“He’s a great product of their program… He knows firsthand the value of that relationship with our nursing schools.”

For his part, Desmond credits his successful health care career to his former professor.

“I’m African American, and there are not a lot of African Americans in prominent positions in healthcare,” says the grateful grad, one of the center’s first African American male nurse managers. “Darreis made sure that I felt supported and guided.”

In fact, just 4.3 percent of California’s active nurses are African American, according to a 2016 survey from the California Board of Registered Nursing. That’s why Marsh says UC Davis is working hard with leaders like Desmond and partners like SCC to grow that pool: “We’re committed to making sure that our workforce represents the community in which we serve.”

Desmond is the vice-chair for the African American Faculty Staff Association at UC Davis and actively mentors high school, college, and master’s nursing students. Since graduating from Sac City College 20 years ago, the alum says he has come full circle.

“As one of the only African American leaders in the organization, I mentor a lot of people,” says the nurse manager. “She [Lucien] did it for me, and now I do it for others.”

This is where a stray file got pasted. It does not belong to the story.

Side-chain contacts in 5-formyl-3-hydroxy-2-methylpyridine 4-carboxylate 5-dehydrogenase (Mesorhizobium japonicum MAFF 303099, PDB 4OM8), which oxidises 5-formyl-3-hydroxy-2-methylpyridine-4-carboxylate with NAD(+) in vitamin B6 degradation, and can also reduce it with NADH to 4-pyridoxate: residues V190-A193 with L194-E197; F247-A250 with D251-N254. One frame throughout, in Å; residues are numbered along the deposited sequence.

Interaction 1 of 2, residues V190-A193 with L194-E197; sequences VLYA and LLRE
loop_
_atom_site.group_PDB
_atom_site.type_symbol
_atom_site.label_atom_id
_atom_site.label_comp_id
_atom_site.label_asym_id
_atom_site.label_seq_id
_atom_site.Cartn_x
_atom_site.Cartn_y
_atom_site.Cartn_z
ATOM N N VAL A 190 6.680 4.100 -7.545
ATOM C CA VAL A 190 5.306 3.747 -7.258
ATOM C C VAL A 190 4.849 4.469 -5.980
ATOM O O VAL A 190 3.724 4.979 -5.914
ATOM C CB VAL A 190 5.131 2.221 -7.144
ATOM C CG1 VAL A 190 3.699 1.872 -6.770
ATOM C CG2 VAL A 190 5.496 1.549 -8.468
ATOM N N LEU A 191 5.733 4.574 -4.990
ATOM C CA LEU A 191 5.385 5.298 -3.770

Meanwhile, Desmond has followed in his professor’s footsteps by becoming a nurse educator at California State University, Sacramento. But he hasn’t forgotten about his alma mater. On top of working with clinical students at the hospital, the alum goes back to Sac City College about once every semester to network with students who want to transfer to a four-year program. “I’m always getting Sac City students in because they need recommendation letters from managers,” he says.

It’s just the kind of support that Desmond received from his favorite professor two decades ago when she facilitated his clinical rotation on the UC Davis oncology floor.

“First, she introduced me to the actual manager of the unit,” recalls Desmond. “Then, she turned me loose. She was always there to support me, but she let me fail forward and grow… They ended up hiring me, and I stayed.”

Now, the nurse manager runs the entire dialysis department and the Accelerated Access Unit, which recently won the AMSN PRISM award for excellence. Desmond says his mother, one of the first African American nurses to work for Boston City Hospital, would be proud. And he couldn’t be more thankful to his mentor for paving the way.

“It all started with Sac City and Darreis Lucien,” says Desmond.

“I’m just proud to know her, and hopefully, I can continue to support her legacy and make her proud of me.”



California Board of Registered Nursing 2016 Survey of Registered Nurses,